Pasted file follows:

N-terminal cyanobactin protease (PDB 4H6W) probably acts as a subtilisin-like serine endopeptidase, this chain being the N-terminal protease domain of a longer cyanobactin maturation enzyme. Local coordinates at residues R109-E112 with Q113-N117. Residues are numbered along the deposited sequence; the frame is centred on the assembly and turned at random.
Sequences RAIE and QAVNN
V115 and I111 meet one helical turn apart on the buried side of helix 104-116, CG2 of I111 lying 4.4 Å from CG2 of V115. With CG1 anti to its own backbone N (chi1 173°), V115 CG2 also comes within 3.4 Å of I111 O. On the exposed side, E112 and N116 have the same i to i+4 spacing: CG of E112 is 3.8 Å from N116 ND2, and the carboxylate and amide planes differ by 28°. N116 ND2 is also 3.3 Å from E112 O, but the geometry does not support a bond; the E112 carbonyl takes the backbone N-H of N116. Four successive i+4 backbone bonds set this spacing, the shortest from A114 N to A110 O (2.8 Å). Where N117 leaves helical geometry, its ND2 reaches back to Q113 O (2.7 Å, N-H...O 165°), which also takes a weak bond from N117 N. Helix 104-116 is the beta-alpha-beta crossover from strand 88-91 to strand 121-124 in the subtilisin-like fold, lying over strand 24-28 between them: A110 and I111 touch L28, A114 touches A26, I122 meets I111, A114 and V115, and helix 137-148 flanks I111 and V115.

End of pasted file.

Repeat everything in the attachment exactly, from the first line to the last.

N-terminal cyanobactin protease (PDB 4H6W) probably acts as a subtilisin-like serine endopeptidase, this chain being the N-terminal protease domain of a longer cyanobactin maturation enzyme. Local coordinates at residues R109-E112 with Q113-N117. Residues are numbered along the deposited sequence; the frame is centred on the assembly and turned at random.
Sequences RAIE and QAVNN
V115 and I111 meet one helical turn apart on the buried side of helix 104-116, CG2 of I111 lying 4.4 Å from CG2 of V115. With CG1 anti to its own backbone N (chi1 173°), V115 CG2 also comes within 3.4 Å of I111 O. On the exposed side, E112 and N116 have the same i to i+4 spacing: CG of E112 is 3.8 Å from N116 ND2, and the carboxylate and amide planes differ by 28°. N116 ND2 is also 3.3 Å from E112 O, but the geometry does not support a bond; the E112 carbonyl takes the backbone N-H of N116. Four successive i+4 backbone bonds set this spacing, the shortest from A114 N to A110 O (2.8 Å). Where N117 leaves helical geometry, its ND2 reaches back to Q113 O (2.7 Å, N-H...O 165°), which also takes a weak bond from N117 N. Helix 104-116 is the beta-alpha-beta crossover from strand 88-91 to strand 121-124 in the subtilisin-like fold, lying over strand 24-28 between them: A110 and I111 touch L28, A114 touches A26, I122 meets I111, A114 and V115, and helix 137-148 flanks I111 and V115.